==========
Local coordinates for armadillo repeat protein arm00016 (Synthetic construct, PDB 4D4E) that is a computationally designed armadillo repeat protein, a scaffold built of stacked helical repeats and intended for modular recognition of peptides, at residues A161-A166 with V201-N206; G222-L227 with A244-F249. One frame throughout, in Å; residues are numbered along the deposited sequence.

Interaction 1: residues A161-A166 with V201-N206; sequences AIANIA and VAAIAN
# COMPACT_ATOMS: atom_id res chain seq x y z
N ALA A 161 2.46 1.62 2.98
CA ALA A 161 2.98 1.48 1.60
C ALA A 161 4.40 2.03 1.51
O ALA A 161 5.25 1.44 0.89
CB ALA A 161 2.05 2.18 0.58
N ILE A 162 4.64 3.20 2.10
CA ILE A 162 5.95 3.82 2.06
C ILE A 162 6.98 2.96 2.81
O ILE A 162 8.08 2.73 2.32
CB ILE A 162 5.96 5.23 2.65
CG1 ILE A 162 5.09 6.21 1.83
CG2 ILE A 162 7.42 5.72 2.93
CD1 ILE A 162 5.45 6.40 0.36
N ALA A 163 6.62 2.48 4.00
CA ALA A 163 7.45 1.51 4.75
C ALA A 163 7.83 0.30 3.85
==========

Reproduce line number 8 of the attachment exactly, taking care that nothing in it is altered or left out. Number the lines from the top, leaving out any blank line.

CB ALA A 161 2.05 2.18 0.58